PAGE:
After intense negotiations, the United Nations General Assembly has endorsed the reform of the United Nations Development System (UNDS). Most players in New York, including Secretary-General António Guterres and ambassadors to the United Nations, are optimistic that the UNDS will now take the multi-adjective route requested by the General Assembly (“more strategic, accountable, effective, transparent, collaborative, efficient, effective and result-oriented”). However, the reform’s actual litmus test will take place at the country level. Governments are expecting the UNDS to support the domestic implementation of the 2030 Agenda for Sustainable Development. The ever-expanding and diverse family of middle-income countries (MICs), in particular are demanding increased and better engagement with the UN agencies, commissions, funds and programmes working on sustainable development challenges and opportunities. Indeed, the 2030 Agenda and the UN’s role in the agreement’s success are to a large degree dependent on progress in both lower and upper MICs. All essential elements of the 2030 Agenda are under stress in MICs: The MICs economies are transitioning from survival to prosperity; their societies are facing stark inequality and accelerated modernisation, and their ecosystems are under extreme demographic and economic pressure. MICs also are struggling with increasingly urgent cross-sector challenges, such as climate resilience, migration, security and rule of law. Despite the relevance and specific demands of MICs, the UNDS remains largely incapable of catering to their priorities at strategic and operational levels. The UNDS is not the only development actor that supports MICs in their efforts, but it needs to become a valuable partner for governments, especially in advising and supporting government-led implementation of the 2030 Agenda. To seize the momentum of global development, the ongoing reform must make the system “fit for MICs,” starting with the following fields of action: 1.     Fully align with MICs priorities: the UNDS needs to be up to speed with country initiatives in terms of governance, planning, statistics and partnerships. 2.     Provide relevant high-quality support: Beyond the poverty lens, UNDS should increase its capacities to deliver support that is relevant to complex national priorities of MICS. 3.     Make financing a top priority: the UNDS has a key role to play in supporting MICs exposed to manifold financing challenges, from decreasing Official Develop¬ment Assistance (ODA) to unsustainable debt.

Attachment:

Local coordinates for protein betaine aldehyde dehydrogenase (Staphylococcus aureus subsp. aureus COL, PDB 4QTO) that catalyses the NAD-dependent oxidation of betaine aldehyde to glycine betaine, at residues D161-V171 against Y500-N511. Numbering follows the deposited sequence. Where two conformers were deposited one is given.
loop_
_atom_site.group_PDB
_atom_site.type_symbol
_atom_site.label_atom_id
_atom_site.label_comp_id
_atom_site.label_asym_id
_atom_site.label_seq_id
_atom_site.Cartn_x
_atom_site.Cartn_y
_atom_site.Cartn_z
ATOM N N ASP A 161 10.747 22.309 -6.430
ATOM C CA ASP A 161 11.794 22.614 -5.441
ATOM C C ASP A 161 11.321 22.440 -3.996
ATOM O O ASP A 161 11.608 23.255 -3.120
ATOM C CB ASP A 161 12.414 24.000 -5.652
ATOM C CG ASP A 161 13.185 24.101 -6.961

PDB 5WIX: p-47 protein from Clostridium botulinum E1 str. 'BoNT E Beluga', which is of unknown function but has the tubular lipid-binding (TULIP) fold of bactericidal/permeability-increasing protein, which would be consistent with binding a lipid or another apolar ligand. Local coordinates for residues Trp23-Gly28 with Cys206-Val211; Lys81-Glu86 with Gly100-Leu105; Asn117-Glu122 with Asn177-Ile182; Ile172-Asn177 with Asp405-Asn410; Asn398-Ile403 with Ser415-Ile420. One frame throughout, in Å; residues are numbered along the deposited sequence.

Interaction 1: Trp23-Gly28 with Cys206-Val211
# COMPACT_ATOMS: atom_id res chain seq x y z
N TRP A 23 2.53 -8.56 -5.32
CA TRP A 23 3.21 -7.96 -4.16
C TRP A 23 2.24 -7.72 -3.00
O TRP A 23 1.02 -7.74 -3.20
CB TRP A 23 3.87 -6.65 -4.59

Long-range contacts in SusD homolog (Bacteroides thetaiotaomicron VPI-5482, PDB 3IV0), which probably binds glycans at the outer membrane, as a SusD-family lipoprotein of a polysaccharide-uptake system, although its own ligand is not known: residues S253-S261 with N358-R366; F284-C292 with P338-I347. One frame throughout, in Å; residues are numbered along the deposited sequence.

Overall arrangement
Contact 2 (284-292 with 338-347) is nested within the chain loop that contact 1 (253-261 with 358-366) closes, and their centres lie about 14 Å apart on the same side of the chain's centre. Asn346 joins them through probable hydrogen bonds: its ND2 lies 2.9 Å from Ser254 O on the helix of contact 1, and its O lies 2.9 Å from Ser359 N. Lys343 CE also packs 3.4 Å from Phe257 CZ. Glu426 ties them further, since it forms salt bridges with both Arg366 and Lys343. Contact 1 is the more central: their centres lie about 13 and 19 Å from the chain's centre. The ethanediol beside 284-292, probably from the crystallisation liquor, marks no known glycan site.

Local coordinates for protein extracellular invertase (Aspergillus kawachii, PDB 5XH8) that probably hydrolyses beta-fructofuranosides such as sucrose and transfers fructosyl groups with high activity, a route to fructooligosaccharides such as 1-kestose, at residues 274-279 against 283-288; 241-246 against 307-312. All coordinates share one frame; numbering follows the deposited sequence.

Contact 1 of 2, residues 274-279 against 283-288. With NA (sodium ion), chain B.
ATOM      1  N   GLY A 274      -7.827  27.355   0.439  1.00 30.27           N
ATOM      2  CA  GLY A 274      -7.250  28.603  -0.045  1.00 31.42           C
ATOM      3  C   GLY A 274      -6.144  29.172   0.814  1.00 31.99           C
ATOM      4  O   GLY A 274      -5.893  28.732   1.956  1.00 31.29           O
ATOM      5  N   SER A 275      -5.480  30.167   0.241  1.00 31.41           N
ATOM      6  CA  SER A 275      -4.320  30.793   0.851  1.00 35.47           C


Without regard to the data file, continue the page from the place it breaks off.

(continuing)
Kategorien: english